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Hard for Bruins to get ahead of themselves considering how close it’s been 04.25.11 at 1:00 pm ET
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One team won two games in a row. Then the other rattled off three straight. For series that has seen such stretches of wins, it’s quite surprising that neither run has exactly featured dominance. It’s been close the whole way.

Looking at the Bruins/Canadiens Eastern Conference quarterfinals series, neither team has necessarily outperformed one another to the point of it being noteworthy. Both teams have scored 12 goals in the series, and neither has won by more than two goals (something that’s only occurred twice). The Bruins, who hold a 3-2 series lead, have a chance to close it out Tuesday, and it’s just how close it’s been that has let them keep the right perspective.

“The last two games have been in overtime and could have gone either way, right? It could have been a totally different series,” Gregory Campbell said of the Bruins’ victories in Games 4 and 5. “Even the first three games were tight as well. We had a lot of chances in the first two games, and in Game 3, they had the lead on us.”

Given their awareness of just how close it’s been, there is no chatter of desired second-round opponents. The B’s know that if they let up even the tiniest bit, the Habs can put their backs to the wall.

“It hasn’t been the case, where you look at other series, and there’s been some games where a team has dominated the other team. That’s not been the case in this series,” Chris Kelly said. “Every game’s been close, and a hard-fought battle right to the end of the game. We don’t expect anything different tomorrow night, and I don’t think they would either.”

With all that having been said, there’s obviously the added factor of desperation. The Habs are playing for their playoff lives, but the Bruins are also taking the must-win approach. That can be a good thing and a bad thing, depending on the way you approach it.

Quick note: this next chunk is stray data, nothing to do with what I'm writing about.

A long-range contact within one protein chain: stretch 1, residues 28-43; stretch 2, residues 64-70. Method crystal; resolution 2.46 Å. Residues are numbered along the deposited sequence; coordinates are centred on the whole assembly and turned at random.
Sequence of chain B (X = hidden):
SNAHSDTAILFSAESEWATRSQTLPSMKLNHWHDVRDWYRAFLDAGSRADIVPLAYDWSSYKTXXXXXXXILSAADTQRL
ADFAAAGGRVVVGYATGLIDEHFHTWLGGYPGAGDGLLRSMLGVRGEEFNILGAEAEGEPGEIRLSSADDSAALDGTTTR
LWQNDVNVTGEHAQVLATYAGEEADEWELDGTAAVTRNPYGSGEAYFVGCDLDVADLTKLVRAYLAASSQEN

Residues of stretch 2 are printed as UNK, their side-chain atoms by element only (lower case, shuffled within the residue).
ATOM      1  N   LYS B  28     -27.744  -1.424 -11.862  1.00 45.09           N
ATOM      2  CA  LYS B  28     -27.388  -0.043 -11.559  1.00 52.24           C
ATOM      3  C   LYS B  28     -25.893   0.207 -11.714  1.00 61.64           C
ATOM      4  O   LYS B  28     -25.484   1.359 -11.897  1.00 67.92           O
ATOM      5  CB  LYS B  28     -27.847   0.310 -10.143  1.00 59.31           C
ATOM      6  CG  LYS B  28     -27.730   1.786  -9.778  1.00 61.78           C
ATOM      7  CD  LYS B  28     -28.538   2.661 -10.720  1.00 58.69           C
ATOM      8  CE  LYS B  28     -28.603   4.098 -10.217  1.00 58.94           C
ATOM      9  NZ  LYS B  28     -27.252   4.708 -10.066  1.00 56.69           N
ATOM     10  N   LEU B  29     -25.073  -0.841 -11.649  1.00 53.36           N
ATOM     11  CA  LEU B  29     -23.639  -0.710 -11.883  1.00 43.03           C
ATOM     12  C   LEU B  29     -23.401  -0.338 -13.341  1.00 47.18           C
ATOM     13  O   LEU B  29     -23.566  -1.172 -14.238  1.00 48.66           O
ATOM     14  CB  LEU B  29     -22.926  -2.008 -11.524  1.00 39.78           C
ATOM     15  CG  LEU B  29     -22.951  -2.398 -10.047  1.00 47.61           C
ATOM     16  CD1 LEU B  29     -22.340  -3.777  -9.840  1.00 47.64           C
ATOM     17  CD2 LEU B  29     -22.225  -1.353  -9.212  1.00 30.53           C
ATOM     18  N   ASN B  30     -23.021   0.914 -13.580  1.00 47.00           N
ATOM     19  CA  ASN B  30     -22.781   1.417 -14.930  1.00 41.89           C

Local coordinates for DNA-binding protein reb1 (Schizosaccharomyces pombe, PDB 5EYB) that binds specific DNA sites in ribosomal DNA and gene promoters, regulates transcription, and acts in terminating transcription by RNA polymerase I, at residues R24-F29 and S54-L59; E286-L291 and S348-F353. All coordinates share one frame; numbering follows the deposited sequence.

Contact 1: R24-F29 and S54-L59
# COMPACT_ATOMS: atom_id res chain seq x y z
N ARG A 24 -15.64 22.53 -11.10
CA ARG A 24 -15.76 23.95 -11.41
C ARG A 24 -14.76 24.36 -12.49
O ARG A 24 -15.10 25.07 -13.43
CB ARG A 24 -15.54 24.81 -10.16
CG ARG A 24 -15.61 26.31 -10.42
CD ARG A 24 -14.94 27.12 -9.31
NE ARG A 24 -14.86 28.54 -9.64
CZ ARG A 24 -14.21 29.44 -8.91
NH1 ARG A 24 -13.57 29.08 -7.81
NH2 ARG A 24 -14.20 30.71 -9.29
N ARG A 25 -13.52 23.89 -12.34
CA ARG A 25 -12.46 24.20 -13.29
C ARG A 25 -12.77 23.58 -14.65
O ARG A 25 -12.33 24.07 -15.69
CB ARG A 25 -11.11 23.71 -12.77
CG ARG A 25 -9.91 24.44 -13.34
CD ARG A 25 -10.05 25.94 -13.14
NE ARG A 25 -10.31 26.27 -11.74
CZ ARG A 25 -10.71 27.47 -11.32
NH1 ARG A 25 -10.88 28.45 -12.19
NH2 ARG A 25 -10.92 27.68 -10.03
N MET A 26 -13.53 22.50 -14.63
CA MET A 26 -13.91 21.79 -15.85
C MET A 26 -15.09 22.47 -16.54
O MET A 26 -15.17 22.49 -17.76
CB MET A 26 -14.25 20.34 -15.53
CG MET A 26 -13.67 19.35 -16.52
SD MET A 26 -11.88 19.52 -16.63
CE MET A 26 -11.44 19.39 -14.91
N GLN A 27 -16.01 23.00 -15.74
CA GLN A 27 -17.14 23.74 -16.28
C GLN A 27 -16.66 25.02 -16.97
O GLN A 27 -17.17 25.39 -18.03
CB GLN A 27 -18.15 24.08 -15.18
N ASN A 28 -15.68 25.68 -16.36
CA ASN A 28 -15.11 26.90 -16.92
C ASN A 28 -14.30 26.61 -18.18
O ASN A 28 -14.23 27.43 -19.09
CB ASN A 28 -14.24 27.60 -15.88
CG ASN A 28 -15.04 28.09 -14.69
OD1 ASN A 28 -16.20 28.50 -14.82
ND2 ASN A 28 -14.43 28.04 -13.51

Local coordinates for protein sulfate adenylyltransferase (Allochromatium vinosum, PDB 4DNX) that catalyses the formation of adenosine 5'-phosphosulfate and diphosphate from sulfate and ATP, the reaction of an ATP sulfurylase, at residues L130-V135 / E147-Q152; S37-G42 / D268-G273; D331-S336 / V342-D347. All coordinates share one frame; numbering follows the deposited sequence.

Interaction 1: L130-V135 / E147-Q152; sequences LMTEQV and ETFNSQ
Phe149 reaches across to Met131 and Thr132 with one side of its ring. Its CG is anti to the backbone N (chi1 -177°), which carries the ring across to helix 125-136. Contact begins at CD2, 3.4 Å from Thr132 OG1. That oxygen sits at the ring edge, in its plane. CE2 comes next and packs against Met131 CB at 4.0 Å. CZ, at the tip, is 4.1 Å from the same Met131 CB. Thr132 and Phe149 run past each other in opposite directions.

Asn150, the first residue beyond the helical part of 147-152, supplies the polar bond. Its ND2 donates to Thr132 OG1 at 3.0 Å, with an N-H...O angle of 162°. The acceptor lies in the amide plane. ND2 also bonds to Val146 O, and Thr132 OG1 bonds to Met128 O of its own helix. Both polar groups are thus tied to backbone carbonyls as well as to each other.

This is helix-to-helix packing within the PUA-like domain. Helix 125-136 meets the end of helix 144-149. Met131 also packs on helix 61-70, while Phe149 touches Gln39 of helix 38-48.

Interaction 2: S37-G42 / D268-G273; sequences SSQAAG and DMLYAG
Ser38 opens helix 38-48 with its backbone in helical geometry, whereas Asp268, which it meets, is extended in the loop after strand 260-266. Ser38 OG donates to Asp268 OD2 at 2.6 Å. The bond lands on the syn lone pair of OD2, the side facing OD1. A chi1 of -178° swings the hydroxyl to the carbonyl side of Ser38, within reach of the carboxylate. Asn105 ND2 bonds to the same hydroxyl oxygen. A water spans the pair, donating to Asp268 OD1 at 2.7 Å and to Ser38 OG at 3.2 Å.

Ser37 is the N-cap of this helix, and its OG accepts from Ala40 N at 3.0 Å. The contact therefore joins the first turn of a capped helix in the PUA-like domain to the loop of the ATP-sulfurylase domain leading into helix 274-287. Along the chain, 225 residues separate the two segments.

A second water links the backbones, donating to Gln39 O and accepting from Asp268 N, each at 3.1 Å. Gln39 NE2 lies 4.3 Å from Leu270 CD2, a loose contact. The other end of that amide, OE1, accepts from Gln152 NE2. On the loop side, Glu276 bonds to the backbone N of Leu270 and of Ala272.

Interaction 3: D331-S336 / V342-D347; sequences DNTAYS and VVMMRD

“You don’t want to ever categorize a game where it kind of takes you off your game and makes us tense. You feel everything’s got to be done in the first period and think, ‘we have to get the first goal,’” Campbell said. “I mean, We have to play our game. We have to play like we’ve been playing the last three games. That has included being desperate, that’s included making plays, getting a lot of chances and scoring goals. That’s what we’re going to do tomorrow night.”

Read More: 2011 Stanley Cup Playoffs, Chris Kelly, Gregory Campbell,
Six things the Bruins need in Game 6 vs. Canadiens 04.25.11 at 10:42 am ET
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The Bruins are one win away from advancing to the Eastern Conference semifinals for the third time in as many seasons. Momentum would appear to be on their side, as they have won the last three games of this quarterfinal series vs. the Habs, including the last two in overtime. In order to close it out and move on, they’€™ll need to win either Tuesday at the Bell Centre (their first trip to Montreal since Bird Gate), or Wednesday in Boston. Here are six things they might need in Game 6:

1. Never underestimate a desperate team

If the Bruins have trouble with this one, perhaps they didn’€™t learn anything from a certain series last year. The Habs want nothing more than to force a Game 7 in Boston Wednesday, and given that the teams won’€™t have a day off before the decisive final game, the B’€™s wouldn’€™t want to give the Habs that momentum.

2. Get even a fraction of the Tim Thomas they got in Game 5

Thomas has established himself as one of the better goaltenders in the league since making it to the show with the Bruins. In his six-plus seasons in Boston, he’€™s done some incredible things. He won a Vezina a couple of years ago and figures to win another for this season’€™s performance. He broke the single-season save percentage record. He’€™s even racked up 26 shutouts with the Bruins.

Amidst all the great showings the 37-year-old has turned in, Thomas’€™ performance in Game 5 had people wondering whether, despite it not being a shutout, they were seeing some version of Tim Thomas that is generally saved for special occasions. Thomas’€™ save on Brian Gionta when the Habs captain and Travis Moen were on a 2-on-1 was sensational, as he didn’€™t cheat towards Gionta in anticipation of the pass, but was still able to get over in time to make the highlight-reel stop after it. If the B’€™s can get that type of performance Tuesday, they’€™ll certainly be hard to beat.